In the program below I need to get month to hold the first two digits of date, day two hold the digits 3 & 4, & year to hold the last four digits. Any idea on how I can accomplish that?

#include <iostream>
#include <string>
#include "functions.h"

int main()
{
    std::cout << "Please enter a number. ";
    int date = 0;
    std::cin >> date;
    int digits = getNrDigits( date );

    if ( digits == 8 )
    {
        std::cout << "Number of digits is good" << std::endl;

        int month = 1;
        int day = 2;
        int year = 3;
    }   
    else
    {
        std::cout << "Invalid number of digits" << std::endl;
    }
    return 0;
}

// FUNCTIONS

int getNrDigits( int my_int )
{
    int local_int = my_int;
    int count = 0;

    while ( local_int > 0 )
    {
        local_int /= 10;
        count++;
    }
    return count;
}

Use the / and % operators to perel off and isolate digits. For example, if x = 12345678, to isolate the 345, you would first divide by 1000 to get rid of the 678 and end up with 12345, then to get rid of the 12 part, you would mod (% operator) 12345 by 1000, like so.

int x = 12345678;
int y = ((x / 1000) % 1000); // y is now 345

Refine this process to isolate the desired digits.

As a side issue, have you tested the getNrDigits function thoroughly? Seems to me that 01172013 and 11172013 are both valid. Does getNrDigits accept both as valid?

As a side issue, have you tested the getNrDigits function thoroughly? Seems to me that 01172013 and 11172013 are both valid. Does getNrDigits accept both as valid?

As long as the numbers are recorded as int and not as string or array of chars, getNrDigits provides the correct answer. 01172013 as integer is held as 1172013, so, the number of digits is 7 and never as 8. If you really want to preserve the 0 at the beginning of an integer, you have to use string or array of chars as container. But, if the day is 7, one should use 07 in the integer, meaning 11072013.

But, Garrett85, VernonDozier has a point there: what if the month is before October? Your program should accept 7 digits as well.

To break your MMDDYYYY integer in three integers, here is an algorithm:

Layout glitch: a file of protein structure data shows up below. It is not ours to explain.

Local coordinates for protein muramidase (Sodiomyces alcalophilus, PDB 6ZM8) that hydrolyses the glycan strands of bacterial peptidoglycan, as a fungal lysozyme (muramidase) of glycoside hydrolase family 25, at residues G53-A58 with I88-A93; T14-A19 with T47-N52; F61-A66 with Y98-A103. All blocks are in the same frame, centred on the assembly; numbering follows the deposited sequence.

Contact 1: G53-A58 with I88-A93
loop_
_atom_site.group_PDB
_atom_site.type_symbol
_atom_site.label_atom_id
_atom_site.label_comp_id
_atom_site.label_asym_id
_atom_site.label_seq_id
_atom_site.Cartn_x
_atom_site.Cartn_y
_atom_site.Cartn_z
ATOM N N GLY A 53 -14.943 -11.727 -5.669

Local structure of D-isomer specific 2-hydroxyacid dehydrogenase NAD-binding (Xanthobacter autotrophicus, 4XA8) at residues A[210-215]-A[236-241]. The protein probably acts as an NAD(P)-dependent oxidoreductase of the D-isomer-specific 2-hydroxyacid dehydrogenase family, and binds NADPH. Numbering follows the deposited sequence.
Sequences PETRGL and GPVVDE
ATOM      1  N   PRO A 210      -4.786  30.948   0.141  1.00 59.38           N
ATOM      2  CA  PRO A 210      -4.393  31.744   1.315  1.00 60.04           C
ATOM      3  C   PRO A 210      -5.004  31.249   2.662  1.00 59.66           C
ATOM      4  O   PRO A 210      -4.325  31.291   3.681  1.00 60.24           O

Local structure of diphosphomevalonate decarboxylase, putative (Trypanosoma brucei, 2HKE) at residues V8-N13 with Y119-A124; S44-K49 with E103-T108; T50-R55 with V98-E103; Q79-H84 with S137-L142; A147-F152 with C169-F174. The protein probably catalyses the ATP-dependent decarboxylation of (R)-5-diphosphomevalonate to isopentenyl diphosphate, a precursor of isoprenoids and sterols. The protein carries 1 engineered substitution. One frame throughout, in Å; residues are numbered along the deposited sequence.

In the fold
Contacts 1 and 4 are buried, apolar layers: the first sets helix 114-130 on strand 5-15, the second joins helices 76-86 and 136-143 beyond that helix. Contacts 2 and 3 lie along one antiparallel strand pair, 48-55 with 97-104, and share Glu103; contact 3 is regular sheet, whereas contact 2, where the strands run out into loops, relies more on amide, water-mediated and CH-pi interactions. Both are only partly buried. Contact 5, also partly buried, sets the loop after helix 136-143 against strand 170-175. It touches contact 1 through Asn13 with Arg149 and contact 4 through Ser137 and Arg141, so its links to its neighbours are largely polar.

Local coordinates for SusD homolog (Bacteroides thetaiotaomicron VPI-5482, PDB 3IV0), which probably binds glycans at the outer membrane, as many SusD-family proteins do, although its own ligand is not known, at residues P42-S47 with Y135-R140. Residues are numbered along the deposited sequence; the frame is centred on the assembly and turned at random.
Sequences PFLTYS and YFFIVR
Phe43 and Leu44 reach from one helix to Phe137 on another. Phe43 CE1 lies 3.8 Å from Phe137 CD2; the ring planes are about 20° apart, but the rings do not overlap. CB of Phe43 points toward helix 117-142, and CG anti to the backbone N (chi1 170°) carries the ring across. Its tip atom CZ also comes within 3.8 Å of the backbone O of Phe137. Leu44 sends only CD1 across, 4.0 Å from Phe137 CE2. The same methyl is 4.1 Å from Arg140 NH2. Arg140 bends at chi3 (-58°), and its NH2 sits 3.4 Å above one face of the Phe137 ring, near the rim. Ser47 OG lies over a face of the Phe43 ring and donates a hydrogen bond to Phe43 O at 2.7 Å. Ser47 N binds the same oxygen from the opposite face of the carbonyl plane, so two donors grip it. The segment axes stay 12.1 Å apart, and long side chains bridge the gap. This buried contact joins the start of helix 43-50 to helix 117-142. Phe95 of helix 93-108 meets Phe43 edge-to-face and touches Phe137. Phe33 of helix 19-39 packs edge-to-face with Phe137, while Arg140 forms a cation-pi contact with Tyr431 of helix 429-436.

int year, month, day, date;     // with date read from console
year = date % 10000;            // YYYY
day = (date / 10000) % 100;     // DD or 0D transformed in D
month = date / 1000000;         // MM or M

I hope this is what you are looking for.

Edited 3 Years Ago by CGSMCMLXXV: just a simple inversion

As long as the numbers are recorded as int and not as string or array of chars, getNrDigits provides the correct answer.

cout << getNrDigits(0) << '\n';

VernonDozier, this program will be assuming that the user is entering a 0 if the month is before October. Thanks for the help everyone, I'll try and emplement some of your suggestions. Only now I need to change date to a char **arg variable so now I'M going to have to twik it even more. This program is to be a date validation program. I recently wrote the whole thing in bash and it worked. I thought it would be easier to simply move the program from a bash copy to a C++ copy, I was wrong!

Thanks it worked gusy. Now I will be receiving date as a command line argument (linux). I've never done that with c++ and from what I've been able to find via the internet I need to use int main( int arg, char **arg2 ) any idea on how I can get my date value into my variable date from the command line? Thanks again guys.

You have the program to something that uses a char* variable to hold the date string? If so, test whether arg equals 2. If not, give an error message and abort. Also test whether arg2[1] equals 8. Again, give an error and abort if not:

if (arg != 2 || strlen(arg2[1]) != 8)
{
    std::cout << "usage: ./exec_prog_name MMDDYYYY" << std::endl;
    return 0;
}

arg2[0] contains the name of the executable. You don't care about it. arg2[1] is a char* and now contains your 8 character date. Parse the month, day, and year from arg2[1] and continue with the program you have already have that works.

cout << getNrDigits(0) << '\n';

Ha! Good catch! If you want more:

cout << getNrDigits(-1) << '\n';

He wanted to count the digits for strictly positive integers. If you want a more generalized code, then the function should look like:

int getNrDigits( int my_int )
{
    int local_int = my_int;
    int count = 0;

    if ( my_int == 0 ) return 1;

    while ( local_int != 0 )
    {
        local_int /= 10;
        count++;
    };

    return count;
}

As I said in my original post, that was something he could start with. ;)

About passing MMDDYYYY as argument, one needs to convert char* to int, providing a guard for char* content before conversion.

Thanks gusy but I am getting these two errors. Any idea?

DateValidation.cpp:8:24: error: invalid conversion from ‘char*’ to ‘int’ [-fpermissive]
DateValidation.cpp:9:34: error: ‘strlen’ was not declared in this scope

Here's the program.

#include <iostream>
#include <string>
#include "functions.h"

int main( int argOne, char **ArgList )
{
    //std::cout << ArgList[1] << std::endl;
    int number = ArgList[1];
    int digits = strlen( ArgList[1] );
    std::cout << digits << std::endl;

/*  if ( digits == 8 )
    {
        std::cout << "Number of digits is good" << std::endl;

        int month = 1;
        int day = 2;
        int year = 3;
    }   
    else
    {
        std::cout << "Invalid number of digits" << std::endl;
    }*/
    return 0;
}

// FUNCTIONS

int getNrDigits( int my_int )
{
    int local_int = my_int;
    int count = 0;

    while ( local_int > 0 )
    {
        local_int /= 10;
        count++;
    }
    return count;
}

Thanks guys, you've been a big help. Got this small part of the program working now.

This question has already been answered. Start a new discussion instead.